9 items from 2017
By Jacob Oller
In 1917, Buster Keaton stepped in molasses. The world will never be the same. ou may know Buster Keaton from The General or as the even stonier alternative to Charlie Chaplin in the silent comedy era. Hell, maybe you know him as the time traveler in the The Twilight Zone episode “Once Upon a Time.” […]
- Jacob Oller
Every week, IndieWire asks a select handful of film critics two questions and publishes the results on Monday. (The answer to the second, “What is the best film in theaters right now?”, can be found at the end of this post.)
A recent article (based on a very unscientific poll) argued that millennials don’t really care about old movies. Maybe that’s true, and maybe it isn’t, but the fact remains that many people disregard classic cinema on principle. These people are missing out, but it only takes one film — the right film — to change their minds and forever alter their viewing habits.
This week’s question: What is one classic film you would recommend to someone who doesn’t watch them?
Candice Frederick (@ReelTalker), Hello Beautiful, /Film, Thrillist, etc
“Rebel Without a Cause.” I’ll out myself by saying that I’ve only recently seen this film »
- David Ehrlich
After polling critics from around the world for the greatest American films of all-time, BBC has now forged ahead in the attempt to get a consensus on the best comedies of all-time. After polling 253 film critics, including 118 women and 135 men, from 52 countries and six continents a simple, the list of the 100 greatest is now here.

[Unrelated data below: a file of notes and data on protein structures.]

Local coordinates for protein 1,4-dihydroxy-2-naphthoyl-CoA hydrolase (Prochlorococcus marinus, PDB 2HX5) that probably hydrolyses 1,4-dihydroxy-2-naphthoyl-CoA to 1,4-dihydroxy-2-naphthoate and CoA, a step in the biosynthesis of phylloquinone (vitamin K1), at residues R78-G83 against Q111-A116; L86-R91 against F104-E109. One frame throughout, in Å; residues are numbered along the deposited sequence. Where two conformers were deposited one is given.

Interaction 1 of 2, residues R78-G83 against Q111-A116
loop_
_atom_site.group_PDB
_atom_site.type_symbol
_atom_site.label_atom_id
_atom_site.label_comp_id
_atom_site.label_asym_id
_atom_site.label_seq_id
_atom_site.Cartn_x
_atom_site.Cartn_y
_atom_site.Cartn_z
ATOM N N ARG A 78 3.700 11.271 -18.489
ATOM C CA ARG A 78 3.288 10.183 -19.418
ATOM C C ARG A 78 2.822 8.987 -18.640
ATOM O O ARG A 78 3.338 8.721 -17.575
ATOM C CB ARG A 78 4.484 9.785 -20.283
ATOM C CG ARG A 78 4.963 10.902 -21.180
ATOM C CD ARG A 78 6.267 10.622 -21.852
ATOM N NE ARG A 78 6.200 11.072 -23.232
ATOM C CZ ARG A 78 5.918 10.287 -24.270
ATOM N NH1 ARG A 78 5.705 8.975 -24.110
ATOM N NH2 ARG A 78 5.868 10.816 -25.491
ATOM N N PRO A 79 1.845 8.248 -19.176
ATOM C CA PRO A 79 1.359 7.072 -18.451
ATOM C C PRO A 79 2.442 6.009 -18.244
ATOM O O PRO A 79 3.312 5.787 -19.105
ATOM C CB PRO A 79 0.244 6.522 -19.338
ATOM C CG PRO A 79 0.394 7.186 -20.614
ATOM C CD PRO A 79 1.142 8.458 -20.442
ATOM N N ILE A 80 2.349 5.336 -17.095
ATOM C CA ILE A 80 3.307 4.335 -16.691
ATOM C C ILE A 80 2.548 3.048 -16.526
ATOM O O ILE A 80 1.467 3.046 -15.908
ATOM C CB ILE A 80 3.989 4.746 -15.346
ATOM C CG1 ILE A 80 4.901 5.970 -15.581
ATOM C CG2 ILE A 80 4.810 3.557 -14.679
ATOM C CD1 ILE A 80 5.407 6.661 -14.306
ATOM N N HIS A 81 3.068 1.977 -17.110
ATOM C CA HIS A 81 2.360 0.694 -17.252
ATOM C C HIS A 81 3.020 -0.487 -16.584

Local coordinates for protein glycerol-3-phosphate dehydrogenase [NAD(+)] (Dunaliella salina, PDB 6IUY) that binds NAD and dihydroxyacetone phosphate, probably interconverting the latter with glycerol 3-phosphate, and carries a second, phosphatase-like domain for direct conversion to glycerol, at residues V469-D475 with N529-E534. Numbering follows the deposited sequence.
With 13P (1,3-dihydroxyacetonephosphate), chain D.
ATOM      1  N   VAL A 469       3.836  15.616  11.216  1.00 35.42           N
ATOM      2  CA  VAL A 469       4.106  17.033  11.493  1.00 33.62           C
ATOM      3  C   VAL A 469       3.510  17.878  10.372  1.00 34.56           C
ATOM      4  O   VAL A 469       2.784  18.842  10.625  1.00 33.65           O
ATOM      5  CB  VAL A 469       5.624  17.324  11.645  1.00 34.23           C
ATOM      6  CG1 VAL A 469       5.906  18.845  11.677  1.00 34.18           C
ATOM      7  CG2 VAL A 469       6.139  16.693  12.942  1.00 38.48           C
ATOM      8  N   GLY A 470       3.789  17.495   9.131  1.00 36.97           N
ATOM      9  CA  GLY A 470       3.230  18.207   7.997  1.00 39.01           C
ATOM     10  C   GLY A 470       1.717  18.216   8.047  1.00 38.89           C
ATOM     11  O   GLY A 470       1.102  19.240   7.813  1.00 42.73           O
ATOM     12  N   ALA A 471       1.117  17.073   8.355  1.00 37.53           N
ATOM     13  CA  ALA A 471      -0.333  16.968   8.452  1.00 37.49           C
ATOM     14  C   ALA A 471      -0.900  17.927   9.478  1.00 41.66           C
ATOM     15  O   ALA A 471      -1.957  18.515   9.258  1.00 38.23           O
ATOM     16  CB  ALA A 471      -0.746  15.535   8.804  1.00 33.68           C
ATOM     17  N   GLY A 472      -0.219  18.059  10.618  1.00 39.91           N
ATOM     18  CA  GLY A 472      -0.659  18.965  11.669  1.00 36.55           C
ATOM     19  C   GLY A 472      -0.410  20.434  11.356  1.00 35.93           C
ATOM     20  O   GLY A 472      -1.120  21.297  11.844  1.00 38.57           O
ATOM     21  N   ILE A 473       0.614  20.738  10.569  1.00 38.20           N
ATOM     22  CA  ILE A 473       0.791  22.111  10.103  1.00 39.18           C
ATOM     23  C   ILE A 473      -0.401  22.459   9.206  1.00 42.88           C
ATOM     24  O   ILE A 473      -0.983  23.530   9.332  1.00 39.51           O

Featuring canonical classics such as Some Like It Hot, Dr. Strangelove, Annie Hall, Duck Soup, Playtime, and more in the top 10, there’s some interesting observations looking at the rest of the list. Toni Erdmann is the most recent inclusion, while the highest Wes Anderson pick is The Royal Tenenbaums. There’s also a healthy dose of Chaplin and Lubitsch with four films each, and the recently departed Jerry Lewis has a pair of inclusions.
Check out the list below (and my ballot) and see more on their official site.
- Jordan Raup
Great news for fans of classic Hollywood as British distributor Eureka! Entertainment has announced a bevvy of new titles joining their Masters of Cinema series and Eureka Classics label. A trio of classic feature films from silent cinema legend Buster Keaton will be released as part of the Masters of Cinema on 16 October, in a limited edition 3-disc hardbound boxset. Sherlock Jr. (1924), The General (1926) and Steamboat Bill Jr. (1928) will arrive in new 4K restorations available on Bluray for the very first time. As well as a bounty of supplemental material, the boxset also comes with a 60-page book featuring new and archival writing about Keaton's work, together with rarely seen photographs and lots more. Buster Keaton: 3 Films is limited to...
[Read the whole post on screenanarchy.com...] »
The United States is “my country, right or wrong,” of course, and I consider myself a patriotic person, but I’ve never felt that patriotism meant blind fealty to the idea of America’s rightful dominance over global politics or culture, and certainly not to its alleged preferred status on God’s short list of favored nations, or that allegiance to said country was a license to justify or rationalize every instance of misguided, foolish, narrow-minded domestic or foreign policy.